To me, Dad will always be that man standing in the sea. Often in the distance but always there and utterly dependable.

Funeral speech - part 1: The farm sale

I came across a dog eared version of this a few weeks back while clearing out some drawers and I enjoyed reading it again a few years on and thought I'd add it here even though it doesn't strictly fit. I've just included the snapshot bits in two parts (to avoid clogging the screen up too much) - this one was my part on the farm sale and the other is Paul's from the family holiday.

I start with Dad the working man that consumed so much of his life. Carrying the John Kerr name, I initially started to follow in the hallowed footsteps of my father and grand father in the agricultural auctioneering business at Thimbleby & Shorland. I often worked the school holidays at Reading cattle market and at various farm dispersal sales, and it is these that I would like to recall.

In my admittedly rose tinted view of the past, this farm sale is on one of those endless summers’ days in the rolling fields of England’s picture postcard countryside. The day before the auction is spent preparing. Dad is at his most content as he views and values the cattle – simply by thrusting his hand between a cows legs and having a good rummage around the udders he is somehow able to accurately age, value and give the expected milk yield of the by now rather startled cow.

The rest of the day is spent setting up a make shift arena using bails of straw, building the relationship with the farmer (always a strong point of his) and documenting the herd individually. While Dad is checking Buttercup’s details and admiring the “hind three quarters” (or something of that sort) I tackle the rather more hair raising task of plastering the cows behind with a patch of toffee-like glue using a wooden spoon and then sticking on a lot number.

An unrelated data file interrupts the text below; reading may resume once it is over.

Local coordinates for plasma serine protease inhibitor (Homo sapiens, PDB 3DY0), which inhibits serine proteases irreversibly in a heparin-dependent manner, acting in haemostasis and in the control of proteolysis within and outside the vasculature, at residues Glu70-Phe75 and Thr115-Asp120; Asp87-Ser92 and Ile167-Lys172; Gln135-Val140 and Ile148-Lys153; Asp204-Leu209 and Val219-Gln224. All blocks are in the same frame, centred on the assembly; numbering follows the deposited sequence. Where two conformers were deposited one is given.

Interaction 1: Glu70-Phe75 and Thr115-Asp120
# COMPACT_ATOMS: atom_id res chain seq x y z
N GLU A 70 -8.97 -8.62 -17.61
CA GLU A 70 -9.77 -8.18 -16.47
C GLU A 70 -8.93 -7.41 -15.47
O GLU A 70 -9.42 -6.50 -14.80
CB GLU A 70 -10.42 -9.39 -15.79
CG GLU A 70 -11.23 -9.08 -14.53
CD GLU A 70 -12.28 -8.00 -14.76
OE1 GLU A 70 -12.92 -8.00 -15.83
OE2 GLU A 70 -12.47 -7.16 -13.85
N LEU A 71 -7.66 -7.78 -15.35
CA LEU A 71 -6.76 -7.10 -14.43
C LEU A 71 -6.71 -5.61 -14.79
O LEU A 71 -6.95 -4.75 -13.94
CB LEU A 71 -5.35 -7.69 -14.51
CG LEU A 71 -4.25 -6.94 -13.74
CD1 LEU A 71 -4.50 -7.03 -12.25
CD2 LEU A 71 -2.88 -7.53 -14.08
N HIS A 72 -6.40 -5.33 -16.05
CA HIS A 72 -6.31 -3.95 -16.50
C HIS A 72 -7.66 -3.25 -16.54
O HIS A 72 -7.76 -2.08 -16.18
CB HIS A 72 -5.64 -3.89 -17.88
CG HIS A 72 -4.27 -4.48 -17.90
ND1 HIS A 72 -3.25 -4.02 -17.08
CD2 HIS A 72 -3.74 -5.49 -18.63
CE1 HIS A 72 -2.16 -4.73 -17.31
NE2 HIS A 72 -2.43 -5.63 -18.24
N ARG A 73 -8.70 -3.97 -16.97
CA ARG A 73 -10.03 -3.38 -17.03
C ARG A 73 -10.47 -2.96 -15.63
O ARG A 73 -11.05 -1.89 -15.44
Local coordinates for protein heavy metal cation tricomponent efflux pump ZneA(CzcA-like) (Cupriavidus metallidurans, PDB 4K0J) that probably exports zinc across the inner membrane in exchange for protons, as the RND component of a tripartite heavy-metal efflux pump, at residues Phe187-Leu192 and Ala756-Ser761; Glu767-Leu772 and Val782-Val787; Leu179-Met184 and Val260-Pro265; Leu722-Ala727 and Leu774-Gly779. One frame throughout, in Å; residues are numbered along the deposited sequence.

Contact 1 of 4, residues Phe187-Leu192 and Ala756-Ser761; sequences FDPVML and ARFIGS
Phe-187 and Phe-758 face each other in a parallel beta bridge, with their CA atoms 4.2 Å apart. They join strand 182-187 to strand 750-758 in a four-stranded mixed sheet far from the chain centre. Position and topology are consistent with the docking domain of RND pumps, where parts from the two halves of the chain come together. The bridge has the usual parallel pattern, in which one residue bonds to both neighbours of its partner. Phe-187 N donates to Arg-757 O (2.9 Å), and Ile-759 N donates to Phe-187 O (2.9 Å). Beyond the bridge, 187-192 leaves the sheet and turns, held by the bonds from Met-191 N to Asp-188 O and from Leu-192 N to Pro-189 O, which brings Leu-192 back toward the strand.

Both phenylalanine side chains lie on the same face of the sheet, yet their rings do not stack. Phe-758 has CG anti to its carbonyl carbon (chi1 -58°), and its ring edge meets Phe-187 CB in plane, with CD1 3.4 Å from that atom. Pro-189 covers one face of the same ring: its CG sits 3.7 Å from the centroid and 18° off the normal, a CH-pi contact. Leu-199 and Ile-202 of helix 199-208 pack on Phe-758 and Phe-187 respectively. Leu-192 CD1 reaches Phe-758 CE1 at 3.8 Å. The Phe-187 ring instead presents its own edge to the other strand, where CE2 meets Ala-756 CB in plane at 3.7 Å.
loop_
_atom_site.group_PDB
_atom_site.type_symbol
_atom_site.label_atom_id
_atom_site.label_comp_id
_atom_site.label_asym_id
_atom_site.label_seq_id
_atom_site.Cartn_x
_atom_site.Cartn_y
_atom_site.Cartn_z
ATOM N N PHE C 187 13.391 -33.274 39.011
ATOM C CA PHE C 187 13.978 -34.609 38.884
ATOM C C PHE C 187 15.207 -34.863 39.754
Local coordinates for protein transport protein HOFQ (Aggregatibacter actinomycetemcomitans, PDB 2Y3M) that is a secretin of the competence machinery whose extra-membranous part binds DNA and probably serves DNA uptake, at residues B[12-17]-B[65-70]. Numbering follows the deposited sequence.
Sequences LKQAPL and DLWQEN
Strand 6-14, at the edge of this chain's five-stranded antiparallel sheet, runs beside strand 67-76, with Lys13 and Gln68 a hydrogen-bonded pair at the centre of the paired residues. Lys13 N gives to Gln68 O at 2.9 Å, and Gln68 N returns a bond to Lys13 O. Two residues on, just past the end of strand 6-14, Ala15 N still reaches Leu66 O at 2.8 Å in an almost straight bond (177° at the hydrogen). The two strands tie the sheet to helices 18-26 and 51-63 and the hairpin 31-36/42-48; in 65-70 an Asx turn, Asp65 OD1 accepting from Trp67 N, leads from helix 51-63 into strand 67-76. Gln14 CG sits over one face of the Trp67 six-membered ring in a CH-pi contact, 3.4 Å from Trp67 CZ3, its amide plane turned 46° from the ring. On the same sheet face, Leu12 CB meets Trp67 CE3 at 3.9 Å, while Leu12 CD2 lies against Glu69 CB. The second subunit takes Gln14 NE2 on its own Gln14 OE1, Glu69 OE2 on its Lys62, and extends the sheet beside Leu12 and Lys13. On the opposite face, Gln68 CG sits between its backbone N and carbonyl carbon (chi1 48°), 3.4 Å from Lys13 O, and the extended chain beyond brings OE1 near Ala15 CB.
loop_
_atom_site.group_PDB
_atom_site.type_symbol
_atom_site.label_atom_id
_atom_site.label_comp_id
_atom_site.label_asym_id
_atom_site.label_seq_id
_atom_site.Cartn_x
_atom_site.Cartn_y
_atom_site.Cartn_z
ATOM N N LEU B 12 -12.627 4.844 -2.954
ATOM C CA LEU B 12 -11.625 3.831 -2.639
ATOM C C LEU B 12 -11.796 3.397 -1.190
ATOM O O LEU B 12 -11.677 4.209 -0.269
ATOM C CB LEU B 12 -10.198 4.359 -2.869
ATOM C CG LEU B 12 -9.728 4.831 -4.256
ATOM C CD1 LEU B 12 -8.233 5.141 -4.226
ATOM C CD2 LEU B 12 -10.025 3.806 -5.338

The day of the auction is to see my father in his element. His is an effortless, if somewhat pedestrian auctioneering style but all the while, behind the bluff and the banter, you can see him working hard to do his job to the utmost of his ability: He works the characters in the crowd with the same old corny gags, draws from a deep knowledge and appreciation of cattle and uses his skill as an auctioneer to build up the demand for each lot.

With the sale over, I am at liberty to relax and check out the sold farm machinery lots – often apparently scrap bits of metal that he had somehow got good money for. But Dad is still there, working hard for the client and helping out wherever or whoever needs it. Finally, with the last guinea counted and lot picked up, we are the last people left and he drives us home. His dedication, integrity, hard work and way with people are the hallmarks of his career and things that, to this day, I strive to match.

Thursday, 3 March 2011

Archive letter

Time for another golden oldie, I think, partly prompted by the passing of Feb 27 which always makes me think of Pa. Here's the first letter he sent me after I'd gone up to university (Oct 81). It includes some funny gags, a mention of Doris and good Dadism too ["exercise your personality"]. Click on the icons below once to open the letter so it fits your screen and twice to see it at full A4 size. Several more where this comes from.